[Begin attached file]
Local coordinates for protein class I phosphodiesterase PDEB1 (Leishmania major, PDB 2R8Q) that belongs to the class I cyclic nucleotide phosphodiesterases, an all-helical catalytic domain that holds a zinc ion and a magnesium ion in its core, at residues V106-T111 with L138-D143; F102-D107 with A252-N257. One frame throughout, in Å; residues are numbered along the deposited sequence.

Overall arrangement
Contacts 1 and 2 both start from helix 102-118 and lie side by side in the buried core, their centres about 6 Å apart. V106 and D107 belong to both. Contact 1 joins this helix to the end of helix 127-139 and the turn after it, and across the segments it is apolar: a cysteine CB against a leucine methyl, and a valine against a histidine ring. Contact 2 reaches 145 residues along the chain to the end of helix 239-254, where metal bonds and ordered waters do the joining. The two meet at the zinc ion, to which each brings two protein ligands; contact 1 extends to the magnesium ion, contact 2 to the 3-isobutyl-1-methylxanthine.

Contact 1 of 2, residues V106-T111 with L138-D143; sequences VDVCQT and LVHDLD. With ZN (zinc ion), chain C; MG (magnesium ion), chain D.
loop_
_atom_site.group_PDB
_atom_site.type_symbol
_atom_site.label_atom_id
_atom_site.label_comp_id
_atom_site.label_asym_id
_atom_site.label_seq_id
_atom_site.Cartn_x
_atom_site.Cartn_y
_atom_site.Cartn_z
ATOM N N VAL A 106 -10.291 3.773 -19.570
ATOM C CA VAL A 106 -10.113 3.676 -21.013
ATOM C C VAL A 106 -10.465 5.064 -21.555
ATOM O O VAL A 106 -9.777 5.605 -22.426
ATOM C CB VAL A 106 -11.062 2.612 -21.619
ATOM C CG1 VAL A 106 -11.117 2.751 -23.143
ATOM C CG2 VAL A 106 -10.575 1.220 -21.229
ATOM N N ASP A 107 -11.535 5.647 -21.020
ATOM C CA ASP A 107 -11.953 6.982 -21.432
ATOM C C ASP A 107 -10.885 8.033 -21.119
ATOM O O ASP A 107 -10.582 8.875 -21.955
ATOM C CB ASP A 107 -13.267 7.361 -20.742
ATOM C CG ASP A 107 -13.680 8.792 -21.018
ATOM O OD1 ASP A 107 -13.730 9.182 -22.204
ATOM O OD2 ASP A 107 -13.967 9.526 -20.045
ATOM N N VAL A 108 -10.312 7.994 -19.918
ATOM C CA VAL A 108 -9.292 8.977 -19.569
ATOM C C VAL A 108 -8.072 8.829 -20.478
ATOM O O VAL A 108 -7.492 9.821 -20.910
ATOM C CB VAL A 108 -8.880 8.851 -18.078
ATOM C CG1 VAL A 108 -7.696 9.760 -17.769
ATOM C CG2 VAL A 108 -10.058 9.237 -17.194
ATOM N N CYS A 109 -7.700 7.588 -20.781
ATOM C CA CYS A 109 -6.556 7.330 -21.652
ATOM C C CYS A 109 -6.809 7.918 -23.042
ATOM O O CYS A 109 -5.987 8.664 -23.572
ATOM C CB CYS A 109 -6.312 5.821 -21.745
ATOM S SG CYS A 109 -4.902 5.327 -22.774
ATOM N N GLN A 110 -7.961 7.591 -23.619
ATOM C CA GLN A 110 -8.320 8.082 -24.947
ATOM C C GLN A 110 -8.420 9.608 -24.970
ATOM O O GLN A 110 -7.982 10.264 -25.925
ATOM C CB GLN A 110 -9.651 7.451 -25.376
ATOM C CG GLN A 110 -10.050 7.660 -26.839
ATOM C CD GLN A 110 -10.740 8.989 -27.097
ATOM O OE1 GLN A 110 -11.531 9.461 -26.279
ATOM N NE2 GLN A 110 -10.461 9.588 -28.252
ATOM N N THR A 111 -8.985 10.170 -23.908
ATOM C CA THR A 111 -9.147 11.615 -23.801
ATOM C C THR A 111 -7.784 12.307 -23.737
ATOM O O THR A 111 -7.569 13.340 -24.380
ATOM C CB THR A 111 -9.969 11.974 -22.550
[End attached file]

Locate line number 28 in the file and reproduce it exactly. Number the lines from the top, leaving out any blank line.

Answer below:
ATOM O OD1 ASP A 107 -13.730 9.182 -22.204